This article contributes to current discussions on the effectiveness of mentoring as a gender equality tool, but also focuses on the emotions and bodily (dis)comforts mentoring produces in addition to linguistic discourses, thus offering a novel take on how the tool operates. Drawing on a case study of a Danish mentoring program aimed at establishing the organizational space of leadership as more gender equal, the article demonstrates how, in producing shame and (un)happiness, mentoring (re)produces leadership as an organizational space dominated by masculine norms and work practices. The findings of the article support literature arguing that mentoring is an ineffective gender equality tool. However, the article does not entirely discard mentoring for this purpose, instead suggesting that scholars and practitioners look to literature on queered forms of mentoring for inspiration on how to use mentoring as a tool that carries the potential of truly promoting gender equality.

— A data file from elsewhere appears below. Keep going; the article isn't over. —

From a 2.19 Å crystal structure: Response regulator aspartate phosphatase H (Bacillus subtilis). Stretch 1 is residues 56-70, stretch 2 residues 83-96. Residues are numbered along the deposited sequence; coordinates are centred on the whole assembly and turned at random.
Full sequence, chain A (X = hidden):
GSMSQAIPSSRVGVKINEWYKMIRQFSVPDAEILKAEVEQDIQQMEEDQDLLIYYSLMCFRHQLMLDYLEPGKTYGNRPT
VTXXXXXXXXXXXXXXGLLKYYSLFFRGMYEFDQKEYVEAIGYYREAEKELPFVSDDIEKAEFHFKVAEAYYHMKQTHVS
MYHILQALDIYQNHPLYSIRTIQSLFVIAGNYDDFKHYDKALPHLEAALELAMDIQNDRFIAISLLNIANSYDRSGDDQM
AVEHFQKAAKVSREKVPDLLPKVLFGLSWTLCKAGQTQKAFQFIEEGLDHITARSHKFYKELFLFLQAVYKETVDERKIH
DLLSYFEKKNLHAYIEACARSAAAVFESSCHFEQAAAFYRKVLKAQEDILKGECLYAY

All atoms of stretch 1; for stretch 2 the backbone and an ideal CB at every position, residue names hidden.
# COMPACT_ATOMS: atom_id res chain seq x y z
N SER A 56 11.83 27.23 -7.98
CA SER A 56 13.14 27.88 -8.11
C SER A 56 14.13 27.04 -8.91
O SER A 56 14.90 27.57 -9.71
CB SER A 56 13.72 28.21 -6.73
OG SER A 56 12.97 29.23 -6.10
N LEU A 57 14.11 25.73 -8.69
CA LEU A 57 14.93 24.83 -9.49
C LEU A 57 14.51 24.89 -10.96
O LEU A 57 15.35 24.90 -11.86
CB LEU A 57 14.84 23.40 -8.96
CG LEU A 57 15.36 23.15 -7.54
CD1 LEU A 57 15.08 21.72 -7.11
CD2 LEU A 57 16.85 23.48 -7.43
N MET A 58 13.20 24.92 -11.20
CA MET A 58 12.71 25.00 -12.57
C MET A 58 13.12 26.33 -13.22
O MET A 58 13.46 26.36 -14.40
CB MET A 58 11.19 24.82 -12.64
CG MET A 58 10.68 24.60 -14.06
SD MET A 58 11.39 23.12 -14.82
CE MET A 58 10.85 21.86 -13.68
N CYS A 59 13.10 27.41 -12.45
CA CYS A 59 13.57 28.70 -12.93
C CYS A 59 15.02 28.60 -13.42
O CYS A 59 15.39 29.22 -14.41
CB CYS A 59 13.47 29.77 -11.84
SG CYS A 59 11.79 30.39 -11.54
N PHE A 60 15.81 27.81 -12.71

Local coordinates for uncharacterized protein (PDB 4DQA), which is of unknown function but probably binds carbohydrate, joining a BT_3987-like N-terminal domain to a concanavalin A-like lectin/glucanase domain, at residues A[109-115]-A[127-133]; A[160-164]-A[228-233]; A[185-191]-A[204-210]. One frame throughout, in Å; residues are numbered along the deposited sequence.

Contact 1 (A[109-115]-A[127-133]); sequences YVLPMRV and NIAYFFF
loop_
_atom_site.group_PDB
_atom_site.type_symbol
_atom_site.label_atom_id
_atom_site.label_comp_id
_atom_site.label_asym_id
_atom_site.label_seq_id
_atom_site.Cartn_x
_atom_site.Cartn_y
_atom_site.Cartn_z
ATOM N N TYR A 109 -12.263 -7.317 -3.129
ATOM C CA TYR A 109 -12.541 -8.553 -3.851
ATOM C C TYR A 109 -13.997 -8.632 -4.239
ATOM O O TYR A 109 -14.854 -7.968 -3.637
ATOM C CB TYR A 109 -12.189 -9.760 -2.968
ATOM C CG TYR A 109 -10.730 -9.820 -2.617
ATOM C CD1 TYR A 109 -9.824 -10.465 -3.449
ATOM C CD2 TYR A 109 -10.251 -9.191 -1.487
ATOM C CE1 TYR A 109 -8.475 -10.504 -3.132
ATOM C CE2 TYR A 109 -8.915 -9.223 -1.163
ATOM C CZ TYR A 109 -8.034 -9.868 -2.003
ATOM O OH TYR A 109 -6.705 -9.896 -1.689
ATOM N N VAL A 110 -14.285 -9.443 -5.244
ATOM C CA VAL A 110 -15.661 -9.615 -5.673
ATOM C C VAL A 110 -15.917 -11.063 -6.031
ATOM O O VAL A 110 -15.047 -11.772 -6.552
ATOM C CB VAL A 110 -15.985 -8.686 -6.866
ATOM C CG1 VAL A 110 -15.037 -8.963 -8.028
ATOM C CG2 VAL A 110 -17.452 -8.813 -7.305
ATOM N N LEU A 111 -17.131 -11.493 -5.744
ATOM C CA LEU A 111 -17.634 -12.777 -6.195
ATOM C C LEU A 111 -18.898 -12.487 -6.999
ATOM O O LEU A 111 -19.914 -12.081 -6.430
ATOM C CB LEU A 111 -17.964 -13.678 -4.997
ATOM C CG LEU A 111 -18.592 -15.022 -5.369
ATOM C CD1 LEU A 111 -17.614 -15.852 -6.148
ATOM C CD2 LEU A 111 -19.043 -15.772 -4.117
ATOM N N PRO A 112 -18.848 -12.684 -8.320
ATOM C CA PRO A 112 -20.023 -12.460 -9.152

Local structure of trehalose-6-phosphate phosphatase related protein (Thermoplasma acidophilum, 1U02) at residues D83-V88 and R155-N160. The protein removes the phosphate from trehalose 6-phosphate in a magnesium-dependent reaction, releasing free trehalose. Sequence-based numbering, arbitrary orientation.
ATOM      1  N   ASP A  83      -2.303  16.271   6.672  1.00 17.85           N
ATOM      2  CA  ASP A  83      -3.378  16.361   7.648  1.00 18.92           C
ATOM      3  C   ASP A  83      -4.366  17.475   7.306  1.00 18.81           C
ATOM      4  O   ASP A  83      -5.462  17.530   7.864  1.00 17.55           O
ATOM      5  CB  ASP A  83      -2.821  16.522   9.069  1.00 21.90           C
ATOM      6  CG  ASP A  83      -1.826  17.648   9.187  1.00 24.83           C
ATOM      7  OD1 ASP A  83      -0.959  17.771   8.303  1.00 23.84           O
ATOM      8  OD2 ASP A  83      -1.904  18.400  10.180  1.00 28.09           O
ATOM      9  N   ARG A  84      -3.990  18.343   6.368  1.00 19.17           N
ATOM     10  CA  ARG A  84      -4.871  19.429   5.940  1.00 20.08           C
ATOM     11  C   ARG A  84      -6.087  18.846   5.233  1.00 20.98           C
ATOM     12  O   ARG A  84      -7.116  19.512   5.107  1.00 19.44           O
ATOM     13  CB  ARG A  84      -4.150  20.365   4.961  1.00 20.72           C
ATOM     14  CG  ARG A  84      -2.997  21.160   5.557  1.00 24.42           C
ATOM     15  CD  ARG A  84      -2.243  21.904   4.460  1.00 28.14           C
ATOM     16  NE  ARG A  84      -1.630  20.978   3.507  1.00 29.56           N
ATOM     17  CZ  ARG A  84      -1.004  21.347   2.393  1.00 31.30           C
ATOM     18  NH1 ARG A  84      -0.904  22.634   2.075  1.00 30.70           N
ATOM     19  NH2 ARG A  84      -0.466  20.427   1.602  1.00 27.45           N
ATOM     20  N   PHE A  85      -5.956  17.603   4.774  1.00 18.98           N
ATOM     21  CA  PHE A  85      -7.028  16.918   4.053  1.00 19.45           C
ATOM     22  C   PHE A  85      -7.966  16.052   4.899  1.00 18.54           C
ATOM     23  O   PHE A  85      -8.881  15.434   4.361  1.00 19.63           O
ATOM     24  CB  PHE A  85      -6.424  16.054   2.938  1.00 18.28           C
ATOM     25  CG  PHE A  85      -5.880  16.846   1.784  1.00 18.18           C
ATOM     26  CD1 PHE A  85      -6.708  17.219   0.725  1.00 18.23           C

Bibliographical notePublished online: 17 March 2021.
- Gender equality